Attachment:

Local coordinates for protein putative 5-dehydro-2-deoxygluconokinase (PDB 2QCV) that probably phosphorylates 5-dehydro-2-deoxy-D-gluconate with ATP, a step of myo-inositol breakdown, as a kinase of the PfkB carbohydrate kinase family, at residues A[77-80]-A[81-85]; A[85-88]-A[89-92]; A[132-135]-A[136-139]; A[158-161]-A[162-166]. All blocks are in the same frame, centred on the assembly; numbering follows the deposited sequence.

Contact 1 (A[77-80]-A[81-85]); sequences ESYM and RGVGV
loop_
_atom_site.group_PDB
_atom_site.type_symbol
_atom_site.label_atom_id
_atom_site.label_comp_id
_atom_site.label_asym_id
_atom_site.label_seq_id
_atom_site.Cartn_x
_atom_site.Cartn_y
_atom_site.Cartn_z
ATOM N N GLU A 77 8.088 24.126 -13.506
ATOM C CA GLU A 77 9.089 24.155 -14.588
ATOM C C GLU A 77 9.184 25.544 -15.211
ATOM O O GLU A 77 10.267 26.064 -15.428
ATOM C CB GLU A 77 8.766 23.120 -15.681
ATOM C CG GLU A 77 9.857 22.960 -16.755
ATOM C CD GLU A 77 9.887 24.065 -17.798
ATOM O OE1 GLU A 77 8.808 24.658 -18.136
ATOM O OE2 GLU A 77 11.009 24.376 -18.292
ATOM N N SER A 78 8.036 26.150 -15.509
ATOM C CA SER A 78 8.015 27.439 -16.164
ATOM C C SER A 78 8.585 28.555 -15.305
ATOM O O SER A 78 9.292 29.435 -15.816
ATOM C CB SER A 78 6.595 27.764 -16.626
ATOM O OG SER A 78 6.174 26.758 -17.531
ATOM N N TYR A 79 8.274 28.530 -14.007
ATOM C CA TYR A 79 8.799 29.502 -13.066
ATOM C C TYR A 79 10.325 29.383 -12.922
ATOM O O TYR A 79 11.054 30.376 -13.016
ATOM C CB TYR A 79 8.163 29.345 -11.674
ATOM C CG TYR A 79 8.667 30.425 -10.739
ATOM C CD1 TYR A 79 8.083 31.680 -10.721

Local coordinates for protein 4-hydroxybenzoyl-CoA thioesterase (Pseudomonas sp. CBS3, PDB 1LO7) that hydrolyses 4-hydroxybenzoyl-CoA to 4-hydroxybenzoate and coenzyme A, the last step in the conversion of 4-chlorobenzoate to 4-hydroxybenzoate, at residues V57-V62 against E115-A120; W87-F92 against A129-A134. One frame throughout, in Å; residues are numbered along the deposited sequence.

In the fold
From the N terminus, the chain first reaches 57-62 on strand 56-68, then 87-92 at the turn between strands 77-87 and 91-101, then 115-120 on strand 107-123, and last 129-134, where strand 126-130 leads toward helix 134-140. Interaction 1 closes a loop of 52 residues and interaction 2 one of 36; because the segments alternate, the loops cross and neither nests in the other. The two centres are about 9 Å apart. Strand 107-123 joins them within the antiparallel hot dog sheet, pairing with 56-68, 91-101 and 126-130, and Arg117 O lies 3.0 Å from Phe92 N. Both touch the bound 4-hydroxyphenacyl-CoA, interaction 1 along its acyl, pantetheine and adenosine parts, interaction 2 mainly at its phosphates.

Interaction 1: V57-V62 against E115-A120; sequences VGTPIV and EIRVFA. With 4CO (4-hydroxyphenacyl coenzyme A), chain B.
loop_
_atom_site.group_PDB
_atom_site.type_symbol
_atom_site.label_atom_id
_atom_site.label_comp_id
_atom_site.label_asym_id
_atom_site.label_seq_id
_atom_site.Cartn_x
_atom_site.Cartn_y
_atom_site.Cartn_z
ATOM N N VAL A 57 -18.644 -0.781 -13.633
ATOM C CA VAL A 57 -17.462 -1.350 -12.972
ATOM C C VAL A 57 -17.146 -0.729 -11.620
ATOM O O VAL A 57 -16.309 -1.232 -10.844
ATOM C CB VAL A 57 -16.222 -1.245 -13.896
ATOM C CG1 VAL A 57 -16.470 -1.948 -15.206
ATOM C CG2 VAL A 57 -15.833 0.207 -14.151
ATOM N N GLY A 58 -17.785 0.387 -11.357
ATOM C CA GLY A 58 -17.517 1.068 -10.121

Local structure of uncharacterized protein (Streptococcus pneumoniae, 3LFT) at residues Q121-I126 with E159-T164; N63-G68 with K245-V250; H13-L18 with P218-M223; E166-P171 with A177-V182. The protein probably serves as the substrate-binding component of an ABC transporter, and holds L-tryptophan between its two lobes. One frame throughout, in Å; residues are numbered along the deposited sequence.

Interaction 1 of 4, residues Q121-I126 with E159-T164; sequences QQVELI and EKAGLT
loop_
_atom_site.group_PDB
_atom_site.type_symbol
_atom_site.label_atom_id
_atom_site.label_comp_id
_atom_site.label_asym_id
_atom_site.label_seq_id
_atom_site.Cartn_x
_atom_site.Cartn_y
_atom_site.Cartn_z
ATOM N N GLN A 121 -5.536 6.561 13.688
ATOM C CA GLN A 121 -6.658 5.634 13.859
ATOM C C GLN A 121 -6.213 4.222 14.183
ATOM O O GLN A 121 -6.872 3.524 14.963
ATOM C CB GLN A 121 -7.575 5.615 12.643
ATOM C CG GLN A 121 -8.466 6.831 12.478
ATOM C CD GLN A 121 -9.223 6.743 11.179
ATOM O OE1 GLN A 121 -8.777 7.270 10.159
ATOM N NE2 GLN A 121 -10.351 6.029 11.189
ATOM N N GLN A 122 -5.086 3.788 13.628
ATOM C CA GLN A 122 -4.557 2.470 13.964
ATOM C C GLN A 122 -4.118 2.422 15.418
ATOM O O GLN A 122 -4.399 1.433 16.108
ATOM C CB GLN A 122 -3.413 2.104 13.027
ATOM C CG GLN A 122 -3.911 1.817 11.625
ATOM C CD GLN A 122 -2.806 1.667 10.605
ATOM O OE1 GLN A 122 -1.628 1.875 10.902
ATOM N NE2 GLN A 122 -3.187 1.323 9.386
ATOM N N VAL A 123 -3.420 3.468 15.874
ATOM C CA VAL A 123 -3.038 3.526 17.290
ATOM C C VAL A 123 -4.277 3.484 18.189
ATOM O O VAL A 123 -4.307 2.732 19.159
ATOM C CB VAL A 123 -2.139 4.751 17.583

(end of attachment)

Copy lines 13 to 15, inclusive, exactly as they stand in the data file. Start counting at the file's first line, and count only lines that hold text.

ATOM N N GLU A 77 8.088 24.126 -13.506
ATOM C CA GLU A 77 9.089 24.155 -14.588
ATOM C C GLU A 77 9.184 25.544 -15.211